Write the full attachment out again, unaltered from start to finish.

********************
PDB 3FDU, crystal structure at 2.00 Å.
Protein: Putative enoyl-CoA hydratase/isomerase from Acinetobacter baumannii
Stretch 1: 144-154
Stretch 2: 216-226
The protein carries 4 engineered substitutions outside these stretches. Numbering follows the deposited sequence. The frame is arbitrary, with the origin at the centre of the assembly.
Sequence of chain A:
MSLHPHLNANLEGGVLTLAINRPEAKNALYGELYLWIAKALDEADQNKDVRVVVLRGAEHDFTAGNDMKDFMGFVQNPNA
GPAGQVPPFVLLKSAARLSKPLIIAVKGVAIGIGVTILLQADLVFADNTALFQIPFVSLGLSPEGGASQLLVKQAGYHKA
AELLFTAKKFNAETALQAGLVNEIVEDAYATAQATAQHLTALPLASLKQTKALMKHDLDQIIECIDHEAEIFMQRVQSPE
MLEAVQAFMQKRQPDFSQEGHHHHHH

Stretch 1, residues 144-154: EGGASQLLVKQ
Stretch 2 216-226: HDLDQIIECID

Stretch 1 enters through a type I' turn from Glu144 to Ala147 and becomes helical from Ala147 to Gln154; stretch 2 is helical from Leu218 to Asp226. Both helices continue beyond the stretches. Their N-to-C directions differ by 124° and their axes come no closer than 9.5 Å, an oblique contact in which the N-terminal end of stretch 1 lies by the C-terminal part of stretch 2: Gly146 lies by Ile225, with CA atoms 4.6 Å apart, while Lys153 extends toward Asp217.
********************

PDB 3FDU, crystal structure at 2.00 Å.
Protein: Putative enoyl-CoA hydratase/isomerase from Acinetobacter baumannii
Stretch 1: 144-154
Stretch 2: 216-226
The protein carries 4 engineered substitutions outside these stretches. Numbering follows the deposited sequence. The frame is arbitrary, with the origin at the centre of the assembly.
Sequence of chain A:
MSLHPHLNANLEGGVLTLAINRPEAKNALYGELYLWIAKALDEADQNKDVRVVVLRGAEHDFTAGNDMKDFMGFVQNPNA
GPAGQVPPFVLLKSAARLSKPLIIAVKGVAIGIGVTILLQADLVFADNTALFQIPFVSLGLSPEGGASQLLVKQAGYHKA
AELLFTAKKFNAETALQAGLVNEIVEDAYATAQATAQHLTALPLASLKQTKALMKHDLDQIIECIDHEAEIFMQRVQSPE
MLEAVQAFMQKRQPDFSQEGHHHHHH

Stretch 1, residues 144-154: EGGASQLLVKQ
Stretch 2 216-226: HDLDQIIECID

Stretch 1 enters through a type I' turn from Glu144 to Ala147 and becomes helical from Ala147 to Gln154; stretch 2 is helical from Leu218 to Asp226. Both helices continue beyond the stretches. Their N-to-C directions differ by 124° and their axes come no closer than 9.5 Å, an oblique contact in which the N-terminal end of stretch 1 lies by the C-terminal part of stretch 2: Gly146 lies by Ile225, with CA atoms 4.6 Å apart, while Lys153 extends toward Asp217.